Deficit Financing

The plan which eventually became acceptable, more readily under pressure of the Second World War, was that of deficit spending, whereby the government deliberately set out to spend more than they received through taxes, duties, and charges. The gap could be filled by borrowing, thereby mobilising stagnant funds.

Another way of closing the revenue gap is to print money. This actually increases the money supply instead of altering the proportionate flows of the existing supply.

Whether borrowed or printed, the extra money was spent on public employment, on increased doles and pensions, and on subsidies to particular industries or regions, or outright purchase of industries, or large government orders for goods and services from industries that otherwise would lack a market.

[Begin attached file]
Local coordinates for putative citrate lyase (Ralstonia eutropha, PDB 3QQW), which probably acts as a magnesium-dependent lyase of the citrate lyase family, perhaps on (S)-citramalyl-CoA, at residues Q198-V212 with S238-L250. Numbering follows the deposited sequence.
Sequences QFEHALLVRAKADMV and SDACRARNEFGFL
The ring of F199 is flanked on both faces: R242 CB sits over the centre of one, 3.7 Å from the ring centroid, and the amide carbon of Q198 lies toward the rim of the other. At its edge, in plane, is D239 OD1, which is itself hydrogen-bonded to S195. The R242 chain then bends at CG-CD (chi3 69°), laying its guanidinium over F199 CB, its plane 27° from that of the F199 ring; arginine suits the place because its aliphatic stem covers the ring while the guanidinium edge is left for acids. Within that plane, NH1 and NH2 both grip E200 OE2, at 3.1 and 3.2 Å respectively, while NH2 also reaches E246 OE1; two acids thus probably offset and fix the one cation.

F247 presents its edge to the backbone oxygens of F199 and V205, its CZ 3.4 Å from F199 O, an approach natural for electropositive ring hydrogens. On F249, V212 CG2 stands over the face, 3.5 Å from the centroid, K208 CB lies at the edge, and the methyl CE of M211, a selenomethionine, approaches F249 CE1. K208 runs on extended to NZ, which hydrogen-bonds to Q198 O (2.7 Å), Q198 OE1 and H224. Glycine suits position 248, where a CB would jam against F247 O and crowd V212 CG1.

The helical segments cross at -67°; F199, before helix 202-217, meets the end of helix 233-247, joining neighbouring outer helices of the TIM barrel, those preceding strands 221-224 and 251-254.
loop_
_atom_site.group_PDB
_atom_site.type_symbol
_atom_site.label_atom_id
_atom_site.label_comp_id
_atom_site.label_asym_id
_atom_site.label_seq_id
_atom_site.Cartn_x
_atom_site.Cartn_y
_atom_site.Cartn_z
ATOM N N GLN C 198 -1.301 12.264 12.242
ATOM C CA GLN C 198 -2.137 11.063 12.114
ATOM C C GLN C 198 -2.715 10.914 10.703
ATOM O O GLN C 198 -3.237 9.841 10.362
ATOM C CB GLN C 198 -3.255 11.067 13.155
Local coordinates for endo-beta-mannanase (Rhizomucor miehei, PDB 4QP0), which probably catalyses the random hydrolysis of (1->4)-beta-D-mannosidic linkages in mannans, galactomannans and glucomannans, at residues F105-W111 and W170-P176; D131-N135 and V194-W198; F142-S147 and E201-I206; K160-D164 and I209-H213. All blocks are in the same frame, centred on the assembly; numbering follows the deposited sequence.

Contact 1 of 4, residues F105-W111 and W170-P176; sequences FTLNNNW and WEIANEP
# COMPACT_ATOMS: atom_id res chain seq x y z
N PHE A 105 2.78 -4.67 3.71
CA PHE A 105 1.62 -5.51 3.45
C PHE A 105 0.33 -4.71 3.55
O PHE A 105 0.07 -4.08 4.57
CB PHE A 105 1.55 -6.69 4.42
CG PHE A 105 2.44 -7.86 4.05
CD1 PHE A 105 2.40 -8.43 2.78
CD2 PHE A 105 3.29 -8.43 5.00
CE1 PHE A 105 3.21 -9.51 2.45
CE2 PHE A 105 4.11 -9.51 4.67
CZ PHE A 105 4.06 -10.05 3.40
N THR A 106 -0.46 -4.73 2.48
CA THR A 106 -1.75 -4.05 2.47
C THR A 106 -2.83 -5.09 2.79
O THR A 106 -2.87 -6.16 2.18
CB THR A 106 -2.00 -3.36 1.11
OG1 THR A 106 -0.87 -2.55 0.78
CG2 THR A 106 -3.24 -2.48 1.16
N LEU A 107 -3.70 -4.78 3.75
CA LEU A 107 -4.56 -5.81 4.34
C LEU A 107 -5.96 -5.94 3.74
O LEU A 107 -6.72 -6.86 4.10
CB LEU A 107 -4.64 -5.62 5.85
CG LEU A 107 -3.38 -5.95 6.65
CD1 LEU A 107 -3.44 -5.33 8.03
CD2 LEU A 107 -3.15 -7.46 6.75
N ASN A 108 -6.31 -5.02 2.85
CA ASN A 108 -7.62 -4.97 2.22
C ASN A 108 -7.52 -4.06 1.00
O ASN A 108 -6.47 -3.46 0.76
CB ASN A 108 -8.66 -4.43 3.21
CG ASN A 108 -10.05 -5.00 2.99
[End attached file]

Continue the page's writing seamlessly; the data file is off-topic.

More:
Whatever the source of the funds, the effect was to increase the flow of money through the wages channel relative to flows through other channels.

If the deficit money were printed, inflation need not necessarily result. It is not possible to state as a generalisation that printing money is always inflationary, or that it is never inflationary; or that the inflation, if any, is always in proportion to the money supply increase caused by the printing. The effect on money value of printing money depends on the economic circumstances in which the printing takes place, the state of the proportionate flows at that time, and upon which economic channel the printed money is pushed into.

It could happen that the stimulus to throughput arising from printing and spending a new batch of money would increase the flow of goods and services sufficiently to match the increase in money supply, resulting in zero inflation from that source.

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